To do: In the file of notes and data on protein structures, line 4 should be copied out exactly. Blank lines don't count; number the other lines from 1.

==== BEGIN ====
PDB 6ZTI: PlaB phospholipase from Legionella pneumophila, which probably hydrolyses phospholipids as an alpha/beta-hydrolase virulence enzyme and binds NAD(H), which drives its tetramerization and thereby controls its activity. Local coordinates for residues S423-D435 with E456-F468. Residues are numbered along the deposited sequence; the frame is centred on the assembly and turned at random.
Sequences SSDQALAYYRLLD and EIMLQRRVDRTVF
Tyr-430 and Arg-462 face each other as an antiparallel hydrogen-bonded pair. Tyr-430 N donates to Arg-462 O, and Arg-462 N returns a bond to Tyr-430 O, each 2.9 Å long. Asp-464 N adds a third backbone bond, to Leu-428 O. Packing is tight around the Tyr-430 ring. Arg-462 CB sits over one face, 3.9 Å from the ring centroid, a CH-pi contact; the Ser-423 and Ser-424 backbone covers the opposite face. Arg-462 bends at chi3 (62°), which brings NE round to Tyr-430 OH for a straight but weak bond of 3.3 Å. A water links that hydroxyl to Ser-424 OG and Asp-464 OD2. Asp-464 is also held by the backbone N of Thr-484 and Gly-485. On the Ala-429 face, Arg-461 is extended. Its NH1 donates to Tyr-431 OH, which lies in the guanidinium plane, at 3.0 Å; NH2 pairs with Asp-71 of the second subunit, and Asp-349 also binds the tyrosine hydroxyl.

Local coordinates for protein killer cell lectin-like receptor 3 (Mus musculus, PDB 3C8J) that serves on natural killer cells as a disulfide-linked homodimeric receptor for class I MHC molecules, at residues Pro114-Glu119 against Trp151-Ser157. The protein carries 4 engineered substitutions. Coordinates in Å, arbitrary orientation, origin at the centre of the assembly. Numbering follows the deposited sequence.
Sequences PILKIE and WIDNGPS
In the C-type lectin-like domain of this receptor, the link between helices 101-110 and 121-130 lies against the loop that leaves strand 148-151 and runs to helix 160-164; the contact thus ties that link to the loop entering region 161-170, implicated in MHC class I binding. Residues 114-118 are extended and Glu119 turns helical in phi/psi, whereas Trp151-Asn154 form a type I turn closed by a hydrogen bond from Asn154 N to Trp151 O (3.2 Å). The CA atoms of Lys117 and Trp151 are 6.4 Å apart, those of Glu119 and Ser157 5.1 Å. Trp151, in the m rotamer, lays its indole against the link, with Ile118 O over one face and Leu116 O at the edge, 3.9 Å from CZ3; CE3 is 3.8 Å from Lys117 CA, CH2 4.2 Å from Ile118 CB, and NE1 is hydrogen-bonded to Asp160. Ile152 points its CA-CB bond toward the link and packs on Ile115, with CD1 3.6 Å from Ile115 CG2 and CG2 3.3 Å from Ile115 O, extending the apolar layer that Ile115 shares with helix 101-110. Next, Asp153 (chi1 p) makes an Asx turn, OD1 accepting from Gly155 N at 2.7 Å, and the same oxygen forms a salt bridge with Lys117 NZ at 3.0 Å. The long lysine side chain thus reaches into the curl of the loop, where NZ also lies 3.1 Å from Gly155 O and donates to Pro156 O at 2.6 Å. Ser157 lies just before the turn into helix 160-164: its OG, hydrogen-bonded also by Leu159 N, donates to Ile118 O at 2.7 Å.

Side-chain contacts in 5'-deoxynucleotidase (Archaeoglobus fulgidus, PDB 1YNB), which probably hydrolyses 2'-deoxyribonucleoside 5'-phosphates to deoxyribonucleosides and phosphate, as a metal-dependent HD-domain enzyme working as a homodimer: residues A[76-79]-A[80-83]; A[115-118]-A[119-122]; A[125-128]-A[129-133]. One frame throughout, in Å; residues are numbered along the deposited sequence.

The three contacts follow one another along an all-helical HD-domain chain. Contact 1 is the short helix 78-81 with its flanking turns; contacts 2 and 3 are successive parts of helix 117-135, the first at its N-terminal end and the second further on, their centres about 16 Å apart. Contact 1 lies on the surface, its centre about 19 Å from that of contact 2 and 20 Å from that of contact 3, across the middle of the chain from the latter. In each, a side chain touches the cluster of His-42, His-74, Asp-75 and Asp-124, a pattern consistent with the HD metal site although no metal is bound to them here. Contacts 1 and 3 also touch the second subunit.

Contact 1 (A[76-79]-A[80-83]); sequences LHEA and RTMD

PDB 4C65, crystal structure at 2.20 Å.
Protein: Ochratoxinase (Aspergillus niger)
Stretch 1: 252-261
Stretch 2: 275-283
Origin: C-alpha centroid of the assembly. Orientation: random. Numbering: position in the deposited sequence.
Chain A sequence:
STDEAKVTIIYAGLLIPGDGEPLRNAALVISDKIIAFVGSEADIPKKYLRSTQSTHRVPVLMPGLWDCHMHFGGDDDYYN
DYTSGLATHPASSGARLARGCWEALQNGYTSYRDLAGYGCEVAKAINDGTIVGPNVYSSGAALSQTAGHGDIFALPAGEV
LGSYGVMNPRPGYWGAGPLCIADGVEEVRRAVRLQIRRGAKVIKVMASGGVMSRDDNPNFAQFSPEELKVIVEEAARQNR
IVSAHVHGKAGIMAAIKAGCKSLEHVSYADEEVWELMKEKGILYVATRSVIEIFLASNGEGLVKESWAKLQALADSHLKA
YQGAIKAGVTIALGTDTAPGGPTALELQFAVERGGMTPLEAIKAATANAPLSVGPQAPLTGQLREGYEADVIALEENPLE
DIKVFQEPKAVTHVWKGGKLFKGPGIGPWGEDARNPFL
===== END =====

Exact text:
Local coordinates for protein killer cell lectin-like receptor 3 (Mus musculus, PDB 3C8J) that serves on natural killer cells as a disulfide-linked homodimeric receptor for class I MHC molecules, at residues Pro114-Glu119 against Trp151-Ser157. The protein carries 4 engineered substitutions. Coordinates in Å, arbitrary orientation, origin at the centre of the assembly. Numbering follows the deposited sequence.